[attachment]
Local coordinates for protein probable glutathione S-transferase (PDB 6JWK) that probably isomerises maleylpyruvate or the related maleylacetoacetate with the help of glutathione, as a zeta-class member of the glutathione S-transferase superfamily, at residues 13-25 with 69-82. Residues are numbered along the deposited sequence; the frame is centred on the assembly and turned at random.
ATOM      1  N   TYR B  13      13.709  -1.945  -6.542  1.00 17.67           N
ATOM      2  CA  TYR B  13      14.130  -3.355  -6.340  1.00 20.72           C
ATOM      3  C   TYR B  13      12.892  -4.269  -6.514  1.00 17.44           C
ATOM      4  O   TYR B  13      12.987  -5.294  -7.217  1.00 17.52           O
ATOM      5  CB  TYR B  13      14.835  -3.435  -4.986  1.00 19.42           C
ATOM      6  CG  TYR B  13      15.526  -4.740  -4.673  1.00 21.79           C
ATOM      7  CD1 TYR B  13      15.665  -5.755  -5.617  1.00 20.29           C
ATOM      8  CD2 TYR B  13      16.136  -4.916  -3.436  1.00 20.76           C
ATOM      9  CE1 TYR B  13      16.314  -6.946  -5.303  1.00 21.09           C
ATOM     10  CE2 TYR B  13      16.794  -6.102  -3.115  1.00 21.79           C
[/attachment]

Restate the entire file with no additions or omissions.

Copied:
Local coordinates for protein probable glutathione S-transferase (PDB 6JWK) that probably isomerises maleylpyruvate or the related maleylacetoacetate with the help of glutathione, as a zeta-class member of the glutathione S-transferase superfamily, at residues 13-25 with 69-82. Residues are numbered along the deposited sequence; the frame is centred on the assembly and turned at random.
ATOM      1  N   TYR B  13      13.709  -1.945  -6.542  1.00 17.67           N
ATOM      2  CA  TYR B  13      14.130  -3.355  -6.340  1.00 20.72           C
ATOM      3  C   TYR B  13      12.892  -4.269  -6.514  1.00 17.44           C
ATOM      4  O   TYR B  13      12.987  -5.294  -7.217  1.00 17.52           O
ATOM      5  CB  TYR B  13      14.835  -3.435  -4.986  1.00 19.42           C
ATOM      6  CG  TYR B  13      15.526  -4.740  -4.673  1.00 21.79           C
ATOM      7  CD1 TYR B  13      15.665  -5.755  -5.617  1.00 20.29           C
ATOM      8  CD2 TYR B  13      16.136  -4.916  -3.436  1.00 20.76           C
ATOM      9  CE1 TYR B  13      16.314  -6.946  -5.303  1.00 21.09           C
ATOM     10  CE2 TYR B  13      16.794  -6.102  -3.115  1.00 21.79           C